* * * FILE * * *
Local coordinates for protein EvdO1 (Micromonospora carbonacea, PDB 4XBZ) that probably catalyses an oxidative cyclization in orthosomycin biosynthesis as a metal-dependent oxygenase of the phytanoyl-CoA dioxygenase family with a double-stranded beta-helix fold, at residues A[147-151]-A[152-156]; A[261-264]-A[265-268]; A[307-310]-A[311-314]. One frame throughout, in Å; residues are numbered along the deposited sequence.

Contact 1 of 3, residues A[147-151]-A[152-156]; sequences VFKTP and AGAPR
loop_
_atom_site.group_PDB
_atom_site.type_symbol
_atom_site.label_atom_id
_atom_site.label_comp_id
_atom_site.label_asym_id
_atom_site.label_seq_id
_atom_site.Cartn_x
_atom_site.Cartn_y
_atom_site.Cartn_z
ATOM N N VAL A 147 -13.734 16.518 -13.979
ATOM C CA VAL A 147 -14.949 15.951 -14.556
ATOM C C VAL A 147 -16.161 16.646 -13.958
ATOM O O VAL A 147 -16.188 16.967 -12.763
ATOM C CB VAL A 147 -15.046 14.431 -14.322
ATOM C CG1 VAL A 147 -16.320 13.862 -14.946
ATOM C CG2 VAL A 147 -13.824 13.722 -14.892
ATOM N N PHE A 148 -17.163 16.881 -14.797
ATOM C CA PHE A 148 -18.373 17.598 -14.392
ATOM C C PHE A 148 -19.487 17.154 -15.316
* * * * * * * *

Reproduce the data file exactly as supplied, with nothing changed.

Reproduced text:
Local coordinates for protein EvdO1 (Micromonospora carbonacea, PDB 4XBZ) that probably catalyses an oxidative cyclization in orthosomycin biosynthesis as a metal-dependent oxygenase of the phytanoyl-CoA dioxygenase family with a double-stranded beta-helix fold, at residues A[147-151]-A[152-156]; A[261-264]-A[265-268]; A[307-310]-A[311-314]. One frame throughout, in Å; residues are numbered along the deposited sequence.

Contact 1 of 3, residues A[147-151]-A[152-156]; sequences VFKTP and AGAPR
loop_
_atom_site.group_PDB
_atom_site.type_symbol
_atom_site.label_atom_id
_atom_site.label_comp_id
_atom_site.label_asym_id
_atom_site.label_seq_id
_atom_site.Cartn_x
_atom_site.Cartn_y
_atom_site.Cartn_z
ATOM N N VAL A 147 -13.734 16.518 -13.979
ATOM C CA VAL A 147 -14.949 15.951 -14.556
ATOM C C VAL A 147 -16.161 16.646 -13.958
ATOM O O VAL A 147 -16.188 16.967 -12.763
ATOM C CB VAL A 147 -15.046 14.431 -14.322
ATOM C CG1 VAL A 147 -16.320 13.862 -14.946
ATOM C CG2 VAL A 147 -13.824 13.722 -14.892
ATOM N N PHE A 148 -17.163 16.881 -14.797
ATOM C CA PHE A 148 -18.373 17.598 -14.392
ATOM C C PHE A 148 -19.487 17.154 -15.316